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Archive for Thursday, March 27, 2003

Rumsfeld’s battle plan coming under fire at home

March 27, 2003

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— A week into the war, the optimistic assumptions of the Pentagon's civilian war planners have yet to be realized, the risks of the campaign are becoming increasingly apparent, and some current and retired military officials are warning that there may be a mismatch between Secretary of Defense Donald Rumsfeld's strategy and the force he's sent to carry it out.

The outcome of the war isn't in doubt: Iraq's forces are no match for America and its allies. But, so far, defeating them is proving to be harder, and it could prove to be longer and costlier in American and Iraqi lives than the architects of the American war plan expected.

And if weather, Iraqi resistance, chemical weapons or anything else turned things suddenly and unexpectedly sour, the backup force that was expected to be in place in Turkey, the Army's 4th Infantry Division, is still in Texas, with its equipment sailing around the Arabian peninsula.

Despite the aerial pounding they've taken, it's not clear that Saddam Hussein, his lieutenants or their elite guard are either shocked or awed. Instead of capitulating, some regular Iraqi army units are harassing American supply lines.

"I'm not sure ... we gave full credence to the fact that you would have a bunch of bandits riding around in civilian clothes, just wreaking havoc," Pat Roberts, a Republican from Kansas who heads the Senate Intelligence Committee, said this week of the Iraqi guerrilla fighters resisting U.S. troops.

"This is the ground war that was not going to happen in (Rumsfeld's) plan," said a Pentagon official. Because the Pentagon didn't commit overwhelming force, as it did in the 1991 Gulf War, "now we have three divisions strung out over 300-plus miles and the follow-on division, our reserve, is probably three weeks away from landing."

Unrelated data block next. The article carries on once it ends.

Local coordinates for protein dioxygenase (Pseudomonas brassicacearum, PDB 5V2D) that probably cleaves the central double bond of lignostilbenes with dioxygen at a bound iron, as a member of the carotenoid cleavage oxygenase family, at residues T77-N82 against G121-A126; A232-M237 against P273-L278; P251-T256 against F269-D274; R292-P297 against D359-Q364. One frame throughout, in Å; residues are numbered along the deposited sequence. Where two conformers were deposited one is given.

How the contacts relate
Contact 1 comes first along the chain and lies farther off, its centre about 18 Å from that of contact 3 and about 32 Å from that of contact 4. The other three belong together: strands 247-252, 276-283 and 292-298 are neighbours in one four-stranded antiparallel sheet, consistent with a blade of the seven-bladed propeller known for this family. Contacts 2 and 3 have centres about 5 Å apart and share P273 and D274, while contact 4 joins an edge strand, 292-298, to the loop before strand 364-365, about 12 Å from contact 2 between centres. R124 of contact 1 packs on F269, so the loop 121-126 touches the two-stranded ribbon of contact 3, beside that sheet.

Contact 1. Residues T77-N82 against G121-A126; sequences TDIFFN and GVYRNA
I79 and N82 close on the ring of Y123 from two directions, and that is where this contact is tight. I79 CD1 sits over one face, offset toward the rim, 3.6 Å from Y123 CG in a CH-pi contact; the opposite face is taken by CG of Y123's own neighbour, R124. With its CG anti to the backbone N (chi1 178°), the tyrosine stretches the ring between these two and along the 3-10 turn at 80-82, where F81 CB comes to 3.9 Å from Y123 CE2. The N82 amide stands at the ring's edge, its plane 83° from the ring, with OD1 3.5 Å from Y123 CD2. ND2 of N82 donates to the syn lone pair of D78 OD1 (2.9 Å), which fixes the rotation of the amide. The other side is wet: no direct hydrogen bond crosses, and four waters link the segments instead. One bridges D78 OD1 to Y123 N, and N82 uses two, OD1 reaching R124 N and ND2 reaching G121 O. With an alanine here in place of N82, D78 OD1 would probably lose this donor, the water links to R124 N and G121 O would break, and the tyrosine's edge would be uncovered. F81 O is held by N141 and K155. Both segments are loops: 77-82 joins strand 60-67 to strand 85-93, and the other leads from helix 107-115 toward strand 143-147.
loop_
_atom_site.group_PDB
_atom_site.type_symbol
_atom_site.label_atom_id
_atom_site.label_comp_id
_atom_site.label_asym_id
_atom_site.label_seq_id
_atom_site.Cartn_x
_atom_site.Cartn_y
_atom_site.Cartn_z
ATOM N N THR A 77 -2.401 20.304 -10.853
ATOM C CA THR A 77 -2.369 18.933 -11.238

Intelligence officials say Rumsfeld, his deputy Paul Wolfowitz and other Pentagon civilians ignored much of the advice of the Central Intelligence Agency and the Defense Intelligence Agency in favor of reports from the Iraqi opposition and from Israeli sources that predicted an immediate uprising against Saddam once the Americans attacked.

The officials said Rumsfeld also made his disdain for the Army's heavy divisions very clear when he argued about the war plan with Army Gen. Tommy Franks, the allied commander. Franks wanted more and more heavily armed forces, said one senior administration official; Rumsfeld kept pressing for smaller, lighter and more agile ones, with much bigger roles for air power and special forces.

"Our force package is very light," said a retired senior general. "If things don't happen exactly as you assumed, you get into a tangle, a mismatch of your strategy and your force. Things like the pockets (of Iraqi resistance) in Basra, Umm Qasr and Nasariyah need to be dealt with forcefully, but we don't have the forces to do it."

"The Secretary of Defense cut off the flow of Army units, saying this thing would be over in two days," said another retired senior general who has followed the evolution of the war plan. "Now we don't even have a nominal ground force."

He added ruefully: "As in Operation Anaconda in Afghanistan, we are using concepts and methods that are entirely unproved. If your strategy and assumptions are flawed, there is nothing in the well to draw from."

"It would have been monumentally helpful for Centcom to have had (the 4th Infantry) division," retired Lt. Gen. Thomas Rhame said this week., referring to U.S. Central Command, which is directing coalition operations under the direction of Army Gen. Tommy Franks. Rhame commanded the First Infantry Division during Operation Desert Storm.

Franks "should have had the 4th Infantry Division," Rhame said.

The 4th Division had been slated to open a second front in northern Iraq. That, Rhame said, "would have made Saddam Hussein look in more than one direction. It precludes and prevents him from using his troops in the north in any way in the south."

A second front did begin to take shape Wednesday, when 1,000 paratroopers landed in northern Iraq. Future airlifts into the area will include tanks and other vehicles, supplies and support personnel, defense officials said.

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